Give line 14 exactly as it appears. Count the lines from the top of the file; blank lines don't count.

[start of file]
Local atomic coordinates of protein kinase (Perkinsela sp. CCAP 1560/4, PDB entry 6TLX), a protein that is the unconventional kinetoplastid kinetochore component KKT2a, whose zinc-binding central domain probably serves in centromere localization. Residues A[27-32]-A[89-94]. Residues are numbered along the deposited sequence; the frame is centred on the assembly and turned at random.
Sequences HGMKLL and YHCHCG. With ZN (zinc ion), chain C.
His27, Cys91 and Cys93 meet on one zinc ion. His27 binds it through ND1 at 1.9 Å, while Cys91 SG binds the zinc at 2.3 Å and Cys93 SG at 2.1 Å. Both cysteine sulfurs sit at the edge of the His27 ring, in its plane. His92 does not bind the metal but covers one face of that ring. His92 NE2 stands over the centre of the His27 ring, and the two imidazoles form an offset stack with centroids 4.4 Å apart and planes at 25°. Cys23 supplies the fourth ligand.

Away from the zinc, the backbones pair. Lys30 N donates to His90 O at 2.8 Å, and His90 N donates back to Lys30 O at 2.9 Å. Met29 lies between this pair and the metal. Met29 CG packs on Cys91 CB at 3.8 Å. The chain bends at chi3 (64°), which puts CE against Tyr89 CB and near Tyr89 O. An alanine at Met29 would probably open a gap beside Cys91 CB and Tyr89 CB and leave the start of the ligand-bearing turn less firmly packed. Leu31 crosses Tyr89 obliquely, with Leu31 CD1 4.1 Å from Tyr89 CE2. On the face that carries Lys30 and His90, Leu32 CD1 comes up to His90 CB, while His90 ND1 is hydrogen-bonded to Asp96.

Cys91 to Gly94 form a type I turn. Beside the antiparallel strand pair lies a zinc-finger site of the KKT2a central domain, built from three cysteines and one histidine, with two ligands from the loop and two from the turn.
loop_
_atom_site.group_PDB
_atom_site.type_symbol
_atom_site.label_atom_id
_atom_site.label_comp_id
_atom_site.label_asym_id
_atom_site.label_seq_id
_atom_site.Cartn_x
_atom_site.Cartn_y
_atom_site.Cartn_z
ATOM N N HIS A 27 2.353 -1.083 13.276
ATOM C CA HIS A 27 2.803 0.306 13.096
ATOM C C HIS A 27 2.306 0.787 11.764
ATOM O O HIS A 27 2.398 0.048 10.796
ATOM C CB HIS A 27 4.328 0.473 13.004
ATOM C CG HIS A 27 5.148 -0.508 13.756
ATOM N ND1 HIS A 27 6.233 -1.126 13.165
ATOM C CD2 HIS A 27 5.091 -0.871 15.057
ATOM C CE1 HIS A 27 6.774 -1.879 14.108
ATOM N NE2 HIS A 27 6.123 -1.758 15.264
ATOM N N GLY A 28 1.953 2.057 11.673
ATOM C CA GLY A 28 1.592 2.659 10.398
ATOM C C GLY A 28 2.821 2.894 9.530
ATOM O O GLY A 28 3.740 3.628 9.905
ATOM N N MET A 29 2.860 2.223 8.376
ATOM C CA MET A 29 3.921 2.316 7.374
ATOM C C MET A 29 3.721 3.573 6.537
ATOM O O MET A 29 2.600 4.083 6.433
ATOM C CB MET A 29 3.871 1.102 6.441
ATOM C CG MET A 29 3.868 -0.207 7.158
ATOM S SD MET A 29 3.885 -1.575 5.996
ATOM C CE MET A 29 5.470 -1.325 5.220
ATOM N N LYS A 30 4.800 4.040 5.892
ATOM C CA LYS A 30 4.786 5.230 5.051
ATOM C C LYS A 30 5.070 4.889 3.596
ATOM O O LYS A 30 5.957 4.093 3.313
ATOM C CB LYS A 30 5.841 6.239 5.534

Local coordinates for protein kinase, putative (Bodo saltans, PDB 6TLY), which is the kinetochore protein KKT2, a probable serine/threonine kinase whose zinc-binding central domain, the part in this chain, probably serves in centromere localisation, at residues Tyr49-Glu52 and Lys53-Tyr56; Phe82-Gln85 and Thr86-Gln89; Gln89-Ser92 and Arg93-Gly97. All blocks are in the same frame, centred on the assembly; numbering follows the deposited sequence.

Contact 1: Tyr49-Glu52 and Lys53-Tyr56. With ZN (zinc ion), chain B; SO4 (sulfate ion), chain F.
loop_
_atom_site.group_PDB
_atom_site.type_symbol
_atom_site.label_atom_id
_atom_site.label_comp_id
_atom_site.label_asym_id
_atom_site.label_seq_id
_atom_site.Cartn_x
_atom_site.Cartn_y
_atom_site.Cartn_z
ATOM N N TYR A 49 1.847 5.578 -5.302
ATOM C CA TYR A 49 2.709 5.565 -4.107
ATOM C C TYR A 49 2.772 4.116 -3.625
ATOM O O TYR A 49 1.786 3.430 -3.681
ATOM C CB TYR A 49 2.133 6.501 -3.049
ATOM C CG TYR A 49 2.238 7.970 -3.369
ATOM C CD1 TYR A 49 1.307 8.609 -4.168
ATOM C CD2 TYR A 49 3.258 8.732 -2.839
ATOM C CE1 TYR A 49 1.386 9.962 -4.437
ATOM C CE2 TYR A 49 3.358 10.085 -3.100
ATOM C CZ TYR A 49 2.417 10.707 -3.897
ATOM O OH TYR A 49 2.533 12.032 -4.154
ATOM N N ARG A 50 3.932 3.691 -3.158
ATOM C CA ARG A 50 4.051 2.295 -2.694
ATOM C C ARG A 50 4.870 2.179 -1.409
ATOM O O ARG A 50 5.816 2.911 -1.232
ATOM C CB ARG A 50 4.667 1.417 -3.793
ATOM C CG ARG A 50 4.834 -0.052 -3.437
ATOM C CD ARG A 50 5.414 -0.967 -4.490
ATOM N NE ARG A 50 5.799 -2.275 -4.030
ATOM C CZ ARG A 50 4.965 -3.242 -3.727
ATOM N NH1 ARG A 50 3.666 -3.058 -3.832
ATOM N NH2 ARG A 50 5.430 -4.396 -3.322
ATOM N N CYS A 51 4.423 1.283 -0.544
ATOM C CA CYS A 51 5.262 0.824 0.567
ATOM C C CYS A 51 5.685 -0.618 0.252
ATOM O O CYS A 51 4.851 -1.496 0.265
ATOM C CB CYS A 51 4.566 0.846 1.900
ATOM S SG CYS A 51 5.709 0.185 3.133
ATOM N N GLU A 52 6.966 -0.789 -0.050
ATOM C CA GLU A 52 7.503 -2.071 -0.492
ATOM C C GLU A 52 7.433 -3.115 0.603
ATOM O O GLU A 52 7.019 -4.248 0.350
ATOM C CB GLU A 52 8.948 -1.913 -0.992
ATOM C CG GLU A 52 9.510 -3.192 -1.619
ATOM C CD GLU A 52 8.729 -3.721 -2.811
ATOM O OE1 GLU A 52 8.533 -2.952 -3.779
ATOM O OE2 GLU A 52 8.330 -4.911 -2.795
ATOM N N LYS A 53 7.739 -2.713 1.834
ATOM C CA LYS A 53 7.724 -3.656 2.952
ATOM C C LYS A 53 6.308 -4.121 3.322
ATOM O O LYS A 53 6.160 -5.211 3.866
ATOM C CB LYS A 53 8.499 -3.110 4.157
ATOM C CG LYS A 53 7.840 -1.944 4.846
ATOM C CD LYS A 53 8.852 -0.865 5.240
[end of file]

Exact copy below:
_atom_site.Cartn_y